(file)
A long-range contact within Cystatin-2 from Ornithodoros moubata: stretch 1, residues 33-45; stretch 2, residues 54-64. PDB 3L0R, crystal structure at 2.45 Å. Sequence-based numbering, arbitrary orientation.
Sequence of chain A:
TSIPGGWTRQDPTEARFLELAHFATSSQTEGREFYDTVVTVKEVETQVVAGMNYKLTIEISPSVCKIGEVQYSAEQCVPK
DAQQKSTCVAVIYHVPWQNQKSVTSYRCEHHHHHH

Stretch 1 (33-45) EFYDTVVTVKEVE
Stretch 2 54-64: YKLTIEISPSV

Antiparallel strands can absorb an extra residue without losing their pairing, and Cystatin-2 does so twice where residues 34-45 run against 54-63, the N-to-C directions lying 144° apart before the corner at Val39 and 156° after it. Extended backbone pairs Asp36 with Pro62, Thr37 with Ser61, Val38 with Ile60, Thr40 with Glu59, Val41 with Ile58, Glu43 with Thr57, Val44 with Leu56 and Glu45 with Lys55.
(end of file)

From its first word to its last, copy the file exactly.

A long-range contact within Cystatin-2 from Ornithodoros moubata: stretch 1, residues 33-45; stretch 2, residues 54-64. PDB 3L0R, crystal structure at 2.45 Å. Sequence-based numbering, arbitrary orientation.
Sequence of chain A:
TSIPGGWTRQDPTEARFLELAHFATSSQTEGREFYDTVVTVKEVETQVVAGMNYKLTIEISPSVCKIGEVQYSAEQCVPK
DAQQKSTCVAVIYHVPWQNQKSVTSYRCEHHHHHH

Stretch 1 (33-45) EFYDTVVTVKEVE
Stretch 2 54-64: YKLTIEISPSV

Antiparallel strands can absorb an extra residue without losing their pairing, and Cystatin-2 does so twice where residues 34-45 run against 54-63, the N-to-C directions lying 144° apart before the corner at Val39 and 156° after it. Extended backbone pairs Asp36 with Pro62, Thr37 with Ser61, Val38 with Ile60, Thr40 with Glu59, Val41 with Ile58, Glu43 with Thr57, Val44 with Leu56 and Glu45 with Lys55.